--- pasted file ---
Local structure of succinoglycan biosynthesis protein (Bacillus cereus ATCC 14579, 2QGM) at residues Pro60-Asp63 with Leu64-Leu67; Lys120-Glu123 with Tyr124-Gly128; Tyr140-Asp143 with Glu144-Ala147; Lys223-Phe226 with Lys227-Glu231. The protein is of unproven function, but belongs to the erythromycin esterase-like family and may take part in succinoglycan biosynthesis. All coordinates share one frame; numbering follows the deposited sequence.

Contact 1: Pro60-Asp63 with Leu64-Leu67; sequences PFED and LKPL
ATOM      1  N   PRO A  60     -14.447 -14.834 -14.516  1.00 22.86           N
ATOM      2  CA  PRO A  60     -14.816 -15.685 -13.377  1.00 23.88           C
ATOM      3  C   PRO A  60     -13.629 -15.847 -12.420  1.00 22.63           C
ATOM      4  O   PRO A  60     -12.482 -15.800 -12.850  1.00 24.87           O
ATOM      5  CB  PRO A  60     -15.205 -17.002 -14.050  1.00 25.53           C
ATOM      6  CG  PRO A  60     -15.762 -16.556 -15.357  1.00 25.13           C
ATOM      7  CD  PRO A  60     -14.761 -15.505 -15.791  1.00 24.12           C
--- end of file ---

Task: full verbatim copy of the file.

Local structure of succinoglycan biosynthesis protein (Bacillus cereus ATCC 14579, 2QGM) at residues Pro60-Asp63 with Leu64-Leu67; Lys120-Glu123 with Tyr124-Gly128; Tyr140-Asp143 with Glu144-Ala147; Lys223-Phe226 with Lys227-Glu231. The protein is of unproven function, but belongs to the erythromycin esterase-like family and may take part in succinoglycan biosynthesis. All coordinates share one frame; numbering follows the deposited sequence.

Contact 1: Pro60-Asp63 with Leu64-Leu67; sequences PFED and LKPL
ATOM      1  N   PRO A  60     -14.447 -14.834 -14.516  1.00 22.86           N
ATOM      2  CA  PRO A  60     -14.816 -15.685 -13.377  1.00 23.88           C
ATOM      3  C   PRO A  60     -13.629 -15.847 -12.420  1.00 22.63           C
ATOM      4  O   PRO A  60     -12.482 -15.800 -12.850  1.00 24.87           O
ATOM      5  CB  PRO A  60     -15.205 -17.002 -14.050  1.00 25.53           C
ATOM      6  CG  PRO A  60     -15.762 -16.556 -15.357  1.00 25.13           C
ATOM      7  CD  PRO A  60     -14.761 -15.505 -15.791  1.00 24.12           C